Carbon steel is harder than stainless - isn't it? (That's what the carbon is for.)

The answer is complicated by the large number of steel formulae suitable for kitchen knives. But ...

420 Stainless Steel becoming more common for inexpensive knife blades Rockwell 49-53
440A Stainless Steel commonly used in knife blades Rockwell 55-57
Alloy 1095 Plain Carbon Steel Rockwell 56-58
ATS-34 High Carbon / Chromium / Molybedinum Stainless Steel Rockwell 60-61
AUS-6A Medium to High Carbon Stainless Steel Rockwell 55-57
AUS-8A High Carbon / Low Chromium Stainless Steel Rockwell 57-59
Carbon-V Low Alloy Cutlery Grade Stainless Steel Rockwell 59
CPM-S30V American grade of Cutlery Steel Rockwell 58-60
N-690 Austrian grade of Cutlery Steel Rockwell 58-60
Sandvik 12C27 Swedish grade of Stainless Steel Rockwell 57-59

You are correct that adding Carbon makes for a harder alloy, but you can use it in a formula that is Stainless or not; other components alloyed will determine if the steel is considered Stainless. Generally Chromium (which is a very hard metal) and perhaps other alloying elements make a steel Stainless.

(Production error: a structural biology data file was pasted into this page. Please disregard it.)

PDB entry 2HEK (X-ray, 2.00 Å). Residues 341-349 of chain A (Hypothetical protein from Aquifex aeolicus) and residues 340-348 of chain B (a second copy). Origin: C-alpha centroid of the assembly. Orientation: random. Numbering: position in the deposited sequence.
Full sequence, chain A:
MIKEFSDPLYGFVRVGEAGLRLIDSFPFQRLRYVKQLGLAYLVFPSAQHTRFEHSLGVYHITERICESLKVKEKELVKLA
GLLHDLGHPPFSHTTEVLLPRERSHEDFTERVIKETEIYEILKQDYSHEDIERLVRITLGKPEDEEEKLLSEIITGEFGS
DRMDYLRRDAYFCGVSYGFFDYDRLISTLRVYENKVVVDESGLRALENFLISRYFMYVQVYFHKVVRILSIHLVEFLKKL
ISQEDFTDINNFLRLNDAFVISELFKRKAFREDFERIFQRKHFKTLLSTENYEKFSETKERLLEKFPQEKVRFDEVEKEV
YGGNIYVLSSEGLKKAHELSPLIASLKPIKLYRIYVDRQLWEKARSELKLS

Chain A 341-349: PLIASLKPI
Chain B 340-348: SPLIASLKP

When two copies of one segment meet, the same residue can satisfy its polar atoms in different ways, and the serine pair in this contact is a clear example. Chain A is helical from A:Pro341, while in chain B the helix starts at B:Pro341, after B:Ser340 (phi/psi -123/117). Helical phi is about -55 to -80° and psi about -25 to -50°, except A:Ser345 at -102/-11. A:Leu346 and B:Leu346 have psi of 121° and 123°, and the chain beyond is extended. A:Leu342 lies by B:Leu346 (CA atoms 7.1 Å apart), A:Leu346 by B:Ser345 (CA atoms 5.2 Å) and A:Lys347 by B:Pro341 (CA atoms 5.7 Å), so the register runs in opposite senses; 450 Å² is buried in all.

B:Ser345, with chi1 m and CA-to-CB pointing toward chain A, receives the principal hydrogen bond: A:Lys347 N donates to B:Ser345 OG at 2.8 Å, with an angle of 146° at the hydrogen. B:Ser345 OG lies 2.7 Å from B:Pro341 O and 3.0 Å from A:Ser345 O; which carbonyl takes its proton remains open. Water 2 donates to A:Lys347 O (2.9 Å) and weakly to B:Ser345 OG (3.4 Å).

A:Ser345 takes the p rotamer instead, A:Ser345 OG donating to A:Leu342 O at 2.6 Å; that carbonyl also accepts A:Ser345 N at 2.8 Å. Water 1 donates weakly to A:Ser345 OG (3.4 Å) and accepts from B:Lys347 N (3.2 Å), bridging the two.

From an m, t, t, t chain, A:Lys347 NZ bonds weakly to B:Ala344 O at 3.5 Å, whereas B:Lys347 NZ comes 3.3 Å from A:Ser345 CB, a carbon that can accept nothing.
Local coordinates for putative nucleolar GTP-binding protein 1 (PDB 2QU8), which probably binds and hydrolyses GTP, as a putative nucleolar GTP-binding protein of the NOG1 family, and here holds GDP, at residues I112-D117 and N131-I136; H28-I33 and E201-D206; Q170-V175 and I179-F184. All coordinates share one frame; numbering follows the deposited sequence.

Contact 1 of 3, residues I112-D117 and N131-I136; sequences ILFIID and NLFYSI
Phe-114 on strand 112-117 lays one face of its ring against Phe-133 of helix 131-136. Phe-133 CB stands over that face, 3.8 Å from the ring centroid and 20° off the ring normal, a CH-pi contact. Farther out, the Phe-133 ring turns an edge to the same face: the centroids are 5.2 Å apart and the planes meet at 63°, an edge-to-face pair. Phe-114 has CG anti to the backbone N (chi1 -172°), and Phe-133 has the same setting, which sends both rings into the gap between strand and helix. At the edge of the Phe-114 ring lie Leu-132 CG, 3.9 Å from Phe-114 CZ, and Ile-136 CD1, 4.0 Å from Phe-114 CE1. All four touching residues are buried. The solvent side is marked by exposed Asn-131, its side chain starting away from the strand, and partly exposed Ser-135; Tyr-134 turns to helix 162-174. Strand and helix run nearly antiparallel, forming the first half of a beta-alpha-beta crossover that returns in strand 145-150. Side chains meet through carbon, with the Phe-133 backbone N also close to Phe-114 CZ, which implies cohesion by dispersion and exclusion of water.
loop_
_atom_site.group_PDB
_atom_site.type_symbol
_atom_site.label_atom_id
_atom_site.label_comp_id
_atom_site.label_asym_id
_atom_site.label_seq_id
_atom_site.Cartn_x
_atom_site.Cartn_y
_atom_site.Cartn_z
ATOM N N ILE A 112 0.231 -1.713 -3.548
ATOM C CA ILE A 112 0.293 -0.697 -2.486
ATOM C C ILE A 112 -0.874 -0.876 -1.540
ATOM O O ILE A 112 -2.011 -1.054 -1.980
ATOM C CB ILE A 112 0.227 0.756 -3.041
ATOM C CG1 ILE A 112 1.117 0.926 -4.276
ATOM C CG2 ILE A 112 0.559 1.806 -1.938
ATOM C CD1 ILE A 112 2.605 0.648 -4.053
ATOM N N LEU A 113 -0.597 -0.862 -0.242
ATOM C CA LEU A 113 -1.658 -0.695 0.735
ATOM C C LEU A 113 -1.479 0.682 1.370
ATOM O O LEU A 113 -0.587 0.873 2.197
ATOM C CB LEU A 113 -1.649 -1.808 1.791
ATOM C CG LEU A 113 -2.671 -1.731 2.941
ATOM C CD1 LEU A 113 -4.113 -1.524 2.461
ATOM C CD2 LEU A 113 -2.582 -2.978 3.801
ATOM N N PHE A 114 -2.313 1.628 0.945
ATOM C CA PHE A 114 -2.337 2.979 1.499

There is not a huge difference between knife grade Plain Carbon Steels and Stainless Steels (for example, they are both magnetic, otherwise they would not stick to magnetic knife holders, while high grades of Stainless are non-magnetic), but the addition of Chromium is what makes most Stainless variants brittle, versus pliable for Plain Steels. The brittleness means you need a more aggressive sharpening material, so "harder" might not be technically correct on the Rockwell scale but none the less, they are more difficult to sharpen.

Note as well that the various grades of Stainless will corrode under some conditions. so a rinse and wipe is still recommended. It is also important that utensils are stored dry as that is the key to bacterial contamination control. If using a knife wet (say, you are switching from chicken to onions) you should use soap so that the majority of live bacteria is washed away; it won't kill bacteria (and anti-bacterial soaps just create bacterial-resistant bugs, and should be avoided in any case). To kill bacteria you must have a dry surface, plus a little time. Placing a wet knife into, say, a wooden knife block or resting on a plastic surface in a drawer, you are potentially harboring bacteria.